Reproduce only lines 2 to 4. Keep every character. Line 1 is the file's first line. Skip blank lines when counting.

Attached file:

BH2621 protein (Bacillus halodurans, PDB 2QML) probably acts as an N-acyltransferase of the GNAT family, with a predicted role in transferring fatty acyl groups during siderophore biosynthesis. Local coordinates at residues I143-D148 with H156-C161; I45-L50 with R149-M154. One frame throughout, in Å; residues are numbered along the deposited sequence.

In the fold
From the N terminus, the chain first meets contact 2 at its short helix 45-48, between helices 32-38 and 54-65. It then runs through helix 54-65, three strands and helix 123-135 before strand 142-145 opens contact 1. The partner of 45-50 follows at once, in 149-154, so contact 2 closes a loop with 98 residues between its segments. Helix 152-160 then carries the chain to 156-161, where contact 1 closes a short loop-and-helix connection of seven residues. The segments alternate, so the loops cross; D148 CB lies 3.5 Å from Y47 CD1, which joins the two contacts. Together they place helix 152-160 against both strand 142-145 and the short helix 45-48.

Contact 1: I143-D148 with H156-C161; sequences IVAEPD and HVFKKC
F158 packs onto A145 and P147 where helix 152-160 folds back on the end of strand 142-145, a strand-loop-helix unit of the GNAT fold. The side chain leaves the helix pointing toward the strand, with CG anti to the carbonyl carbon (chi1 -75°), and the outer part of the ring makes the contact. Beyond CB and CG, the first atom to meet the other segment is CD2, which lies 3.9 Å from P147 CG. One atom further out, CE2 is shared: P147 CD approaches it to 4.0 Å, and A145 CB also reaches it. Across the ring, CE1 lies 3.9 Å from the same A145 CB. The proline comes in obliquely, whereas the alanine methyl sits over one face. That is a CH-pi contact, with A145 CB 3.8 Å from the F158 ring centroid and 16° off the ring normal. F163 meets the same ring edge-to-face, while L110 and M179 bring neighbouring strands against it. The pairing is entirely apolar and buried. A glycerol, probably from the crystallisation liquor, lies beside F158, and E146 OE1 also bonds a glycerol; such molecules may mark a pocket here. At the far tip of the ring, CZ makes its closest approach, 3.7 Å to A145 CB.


In the fold
From the N terminus, the chain first meets contact 2 at its short helix 45-48, between helices 32-38 and 54-65. It then runs through helix 54-65, three strands and helix 123-135 before strand 142-145 opens contact 1. The partner of 45-50 follows at once, in 149-154, so contact 2 closes a loop with 98 residues between its segments. Helix 152-160 then carries the chain to 156-161, where contact 1 closes a short loop-and-helix connection of seven residues. The segments alternate, so the loops cross; D148 CB lies 3.5 Å from Y47 CD1, which joins the two contacts. Together they place helix 152-160 against both strand 142-145 and the short helix 45-48.

Contact 1: I143-D148 with H156-C161; sequences IVAEPD and HVFKKC